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SWAT officer shot in the face breaking into window during no-knock raid

 
A police officer suffered fatal injuries while performing a pre-dawn no-knock raid on a local residence to  search  for drugs.  Several officers were shot by a resident as they tried to enter an apartment through a ground-level window under the cover of darkness.
 
Detective Charles ?Chuck? Dinwiddie, an 18-year veteran of the department ? died two days after being shot on Friday morning.  Approximately 5:30 a.m. on May 9th, the Killeen Police Department sent its SWAT team to execute a surprise raid on a middle-aged couple because they allegedly possessed substances without government permission.
 
Dinwiddie and several other SWAT agents snuck up to a window and tried to breach it to gain entry.  The commotion caused one of residents to fire on the unidentified intruders, and Dinwiddie was struck in the face.  Three others were shot; 2 were shot in the armor and 1 was shot in the thigh.
 
The warrant was drafted by the Bell County Organized Crime Unit and signed by Judge Mark Kimball, who authorized the ?no-knock? entry.
 
Marvin Louis Guy, age 50, is being held in the Killeen City Jail on a $3 million bond.  His charges include 3 counts of attempted capital murder.  He has not yet been charged with Dinwiddie?s death.
 
It is unclear how Mr. Guy could have reasonably made the differentiation, with a split-second?s notice, between police officers and criminal home invaders breaking into his window.
 
Police spent 12 hours combing the house for evidence of drugs.   No drugs were listed on the evidence sheet.  They did seize a laptop, a safe, a pistol, and a glass pipe, according to documents obtained by KWTX.
 
Officer Dinwiddie left behind two children and a devastated community.  He was said to have once recovered a couple?s stolen wedding rings.  Yet the cause that he laid down his life for was to stop people from getting high.  That should give pause to even the most hardened supporters of the War on Drugs.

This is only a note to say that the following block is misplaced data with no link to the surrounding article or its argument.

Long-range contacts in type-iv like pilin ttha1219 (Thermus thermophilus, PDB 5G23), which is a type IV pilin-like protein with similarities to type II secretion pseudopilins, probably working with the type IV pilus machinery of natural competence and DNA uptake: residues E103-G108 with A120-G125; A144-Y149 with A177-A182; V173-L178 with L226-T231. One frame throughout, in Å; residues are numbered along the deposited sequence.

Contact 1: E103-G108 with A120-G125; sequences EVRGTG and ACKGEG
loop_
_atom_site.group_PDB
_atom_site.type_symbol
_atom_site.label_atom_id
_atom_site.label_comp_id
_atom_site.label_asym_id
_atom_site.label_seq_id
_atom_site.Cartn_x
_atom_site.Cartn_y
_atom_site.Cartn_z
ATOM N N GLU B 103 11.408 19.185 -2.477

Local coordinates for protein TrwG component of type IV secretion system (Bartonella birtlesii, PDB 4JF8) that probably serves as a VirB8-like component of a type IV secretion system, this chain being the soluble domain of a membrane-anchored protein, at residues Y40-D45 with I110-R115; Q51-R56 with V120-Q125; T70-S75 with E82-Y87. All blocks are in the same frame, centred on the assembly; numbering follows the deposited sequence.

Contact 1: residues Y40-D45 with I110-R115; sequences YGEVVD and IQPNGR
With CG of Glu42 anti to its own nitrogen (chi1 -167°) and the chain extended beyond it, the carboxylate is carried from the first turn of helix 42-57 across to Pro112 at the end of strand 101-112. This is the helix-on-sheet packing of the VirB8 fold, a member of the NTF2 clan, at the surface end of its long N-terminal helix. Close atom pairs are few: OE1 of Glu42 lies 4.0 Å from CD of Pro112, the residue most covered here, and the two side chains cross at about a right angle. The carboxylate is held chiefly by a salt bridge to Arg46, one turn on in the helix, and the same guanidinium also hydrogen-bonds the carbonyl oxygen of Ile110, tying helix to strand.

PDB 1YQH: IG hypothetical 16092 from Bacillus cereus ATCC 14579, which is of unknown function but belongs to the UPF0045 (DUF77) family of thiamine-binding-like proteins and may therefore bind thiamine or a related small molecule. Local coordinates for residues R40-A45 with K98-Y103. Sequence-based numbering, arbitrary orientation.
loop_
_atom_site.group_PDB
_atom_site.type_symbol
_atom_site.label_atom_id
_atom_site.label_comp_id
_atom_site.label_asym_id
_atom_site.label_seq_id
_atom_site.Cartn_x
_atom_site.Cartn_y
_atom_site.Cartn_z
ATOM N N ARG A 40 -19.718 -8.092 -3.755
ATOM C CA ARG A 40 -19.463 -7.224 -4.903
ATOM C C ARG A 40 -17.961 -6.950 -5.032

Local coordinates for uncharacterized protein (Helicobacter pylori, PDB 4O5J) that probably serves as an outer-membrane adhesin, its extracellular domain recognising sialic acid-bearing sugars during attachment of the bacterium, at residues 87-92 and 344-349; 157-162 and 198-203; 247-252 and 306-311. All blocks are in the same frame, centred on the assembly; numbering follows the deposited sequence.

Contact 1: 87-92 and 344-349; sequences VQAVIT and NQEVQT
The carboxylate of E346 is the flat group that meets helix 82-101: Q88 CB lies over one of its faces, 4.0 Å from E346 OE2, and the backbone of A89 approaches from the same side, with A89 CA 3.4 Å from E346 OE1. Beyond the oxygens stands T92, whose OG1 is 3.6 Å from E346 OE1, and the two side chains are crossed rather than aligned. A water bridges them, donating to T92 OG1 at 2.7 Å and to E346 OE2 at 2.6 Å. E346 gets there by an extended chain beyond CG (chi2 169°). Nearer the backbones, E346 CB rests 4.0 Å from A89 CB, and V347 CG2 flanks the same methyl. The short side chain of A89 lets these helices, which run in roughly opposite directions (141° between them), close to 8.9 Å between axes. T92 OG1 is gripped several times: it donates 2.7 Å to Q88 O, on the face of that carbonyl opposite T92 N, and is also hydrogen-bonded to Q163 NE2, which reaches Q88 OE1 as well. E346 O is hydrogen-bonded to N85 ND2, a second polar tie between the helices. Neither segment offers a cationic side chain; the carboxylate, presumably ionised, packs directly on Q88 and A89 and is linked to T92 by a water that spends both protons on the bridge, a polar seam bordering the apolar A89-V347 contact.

Is it worth risking one?s life to take narcotics out of the hands of eager users?  Is this a cause that decent people can continue to support in light of all the innocents killed in the process?  Furthermore, are these no-knock raids, which pit police officers against drowsy citizens in the most dangerous manner possible, a responsible tactic of law enforcement?
 
If people truly value the lives of police officers, they will stop carelessly throwing their lives away by sending them on misguided missions using irresponsible tactics.   There is no reason Officer Dinwiddie had to die, because there was no reason for police to show up at that home in the first place.
 
 
The Fourth Amendment to the United States Constitution assures and protects individuals from unreasonable searches and seizures. Knocking down someone's door at 5am is an incredibly unreasonable search!
 
Whatever you think about guns, let's leave that out of this discussion. The cops were violating this couple's rights. I am a firm believing that No-Knock Raids are unconstitutional and should be addressed by SCOTUS as such. But regardless of whether that ever happens, if someone is "breaking in" my home at 5am, you better believe I'm shooting first, asking questions later. This guy probably had no clue that these were cops until it was too late.
 
What are your thoughts? He's already been charged with three counts of attempted capital murder; should those charges stand? Should he be charged in the death of the officer?

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Sad events, but I suspect a decent lawyer can argue he had no other choice as the police did not identify themselves. What is really sad is that he is gone and the family will not have any 'justice' for his death.